Mis­in­for­ma­tion spans ev­ery topic — from sci­ence to health to pol­i­tics and be­yond. As a re­sult, the re­spon­si­bil­ity for teach­ing me­dia lit­er­acy should not only lie with the rare jour­nal­ism teacher or the school li­brar­ian; it must be em­braced by ed­u­ca­tors in ev­ery dis­ci­pline.

Bi­ol­ogy teach­ers, for ex­am­ple, should be con­cerned about the false claim that the COVID-19 virus con­tains “HIV-like in­ser­tions,” sug­gest­ing it was en­gi­neered in a lab. Civics teach­ers should be alarmed by false claims swirling that mail-in bal­lots rou­tinely re­sult in voter fraud — par­tic­u­larly given the im­mi­nence of a ma­jor elec­tion. Phys­i­cal education and health teach­ers can play a part too, by de­ter­ring stu­dents from be­liev­ing in dan­ger­ous “miracle” cures such as col­loidal sil­ver and mis­guided di­etary reg­i­mens such as the al­ka­line diet. In­for­ma­tion lit­er­acy is rel­e­vant to ev­ery dis­ci­pline.

Be­fore we can ex­pect more from ed­u­ca­tors, who of­ten strug­gle to cover all of their cur­ric­u­lar re­quire­ments (even with­out the added stres­sor of try­ing to teach dur­ing a pan­demic), me­dia lit­er­acy education needs to be val­ued and pri­or­i­tized by the U.S. education sys­tem.

Leg­is­la­tors are start­ing to act on this front, but progress has been limited. At the na­tional level, U.S. Sen. Amy Klobuchar, a Demo­crat from Min­nesota, in­tro­duced a bill in July of last year that would pro­vide a mod­est $20 mil­lion in grant fund­ing for states and lo­cal school districts to develop and in­cor­po­rate me­dia lit­er­acy into cur­ric­ula. And here in Illi­nois, Demo­cratic state Rep. El­iz­a­beth Her­nan­dez in­tro­duced a sim­i­lar bill in Jan­uary of 2019, which would pro­mote me­dia lit­er­acy education in the state.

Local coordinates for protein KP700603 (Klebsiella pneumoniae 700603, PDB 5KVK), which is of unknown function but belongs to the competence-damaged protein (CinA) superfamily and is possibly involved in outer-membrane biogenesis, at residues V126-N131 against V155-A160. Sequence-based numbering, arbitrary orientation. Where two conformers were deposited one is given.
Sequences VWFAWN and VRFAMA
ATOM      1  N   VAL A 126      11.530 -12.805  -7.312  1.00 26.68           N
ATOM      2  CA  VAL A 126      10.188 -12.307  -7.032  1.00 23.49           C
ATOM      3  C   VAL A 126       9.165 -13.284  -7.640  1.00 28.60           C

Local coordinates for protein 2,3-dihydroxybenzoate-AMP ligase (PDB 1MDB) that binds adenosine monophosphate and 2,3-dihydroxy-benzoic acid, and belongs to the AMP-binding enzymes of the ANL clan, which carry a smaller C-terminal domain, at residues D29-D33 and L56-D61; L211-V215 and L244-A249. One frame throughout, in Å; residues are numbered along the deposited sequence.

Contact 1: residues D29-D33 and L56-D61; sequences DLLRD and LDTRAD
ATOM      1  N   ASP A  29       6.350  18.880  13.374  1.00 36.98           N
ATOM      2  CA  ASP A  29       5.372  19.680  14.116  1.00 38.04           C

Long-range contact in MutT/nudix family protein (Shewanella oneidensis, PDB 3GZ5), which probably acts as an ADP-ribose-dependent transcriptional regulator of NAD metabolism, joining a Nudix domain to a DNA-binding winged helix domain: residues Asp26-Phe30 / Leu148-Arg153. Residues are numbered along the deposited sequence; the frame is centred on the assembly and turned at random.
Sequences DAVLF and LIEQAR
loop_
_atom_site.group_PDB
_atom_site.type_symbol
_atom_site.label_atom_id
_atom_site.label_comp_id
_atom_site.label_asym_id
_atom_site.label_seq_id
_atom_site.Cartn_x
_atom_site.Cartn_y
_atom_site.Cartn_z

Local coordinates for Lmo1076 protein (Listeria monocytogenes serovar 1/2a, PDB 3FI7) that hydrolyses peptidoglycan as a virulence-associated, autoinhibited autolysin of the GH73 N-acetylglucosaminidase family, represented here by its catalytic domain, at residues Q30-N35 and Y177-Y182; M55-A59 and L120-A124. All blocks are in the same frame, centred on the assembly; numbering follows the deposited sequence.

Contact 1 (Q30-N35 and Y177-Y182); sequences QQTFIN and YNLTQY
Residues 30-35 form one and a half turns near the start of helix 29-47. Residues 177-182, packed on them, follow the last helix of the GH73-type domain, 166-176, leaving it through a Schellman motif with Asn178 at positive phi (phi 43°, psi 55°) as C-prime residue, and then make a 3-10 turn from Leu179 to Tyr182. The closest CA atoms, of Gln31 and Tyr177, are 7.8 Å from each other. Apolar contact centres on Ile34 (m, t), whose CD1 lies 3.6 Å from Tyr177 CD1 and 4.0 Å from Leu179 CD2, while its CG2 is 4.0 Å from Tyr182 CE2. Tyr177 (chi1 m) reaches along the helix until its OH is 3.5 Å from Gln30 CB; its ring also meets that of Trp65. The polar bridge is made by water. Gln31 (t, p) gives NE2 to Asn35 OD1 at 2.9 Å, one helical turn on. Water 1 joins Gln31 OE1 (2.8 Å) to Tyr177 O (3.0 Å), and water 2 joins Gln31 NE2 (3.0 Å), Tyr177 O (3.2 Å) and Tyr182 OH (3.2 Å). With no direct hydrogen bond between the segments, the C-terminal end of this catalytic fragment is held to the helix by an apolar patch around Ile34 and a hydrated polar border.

While these are steps in the right di­rec­tion, both bills are cur­rently stalled.

As many school districts de­cide to re­main par­tially or en­tirely on­line this fall, stu­dents will spend more time brows­ing the web — and more time stum­bling upon false claims on TikTok, In­sta­gram, and other so­cial me­dia plat­forms. The need to teach young peo­ple how to iden­tify and as­sess on­line myths, ru­mors and hoaxes has never been more im­por­tant. In a pan­demic, dis­cern­ing re­li­able in­for­ma­tion from mis­in­for­ma­tion can have life-or-death con­se­quences. Luck­ily, ed­u­ca­tors can help stu­dents learn to tell the dif­fer­ence. Sarah Brandt is the Chicago-based vice pres­i­dent of News Lit­er­acy Pro­grams at NewsGuard, a non­par­ti­san or­ga­ni­za­tion that re­views the re­li­a­bil­ity of news sites to com­bat mis­in­for­ma­tion and help teach me­dia lit­er­acy. Visit news­guardtech.com/news-lit­er­acy/ to learn more about how you can use NewsGuard free at your li­brary or school.

KIRSTY WIGGLESWOR­TH/AP PHOTO

Re­searcher around the world, such as this tech­ni­cian at the Im­pe­rial Col­lege in Lon­don, are work­ing on a vac­cine against COVID-19. But sci­en­tists fear that peo­ple fed false in­for­ma­tion on­line will refuse to take the vac­cine.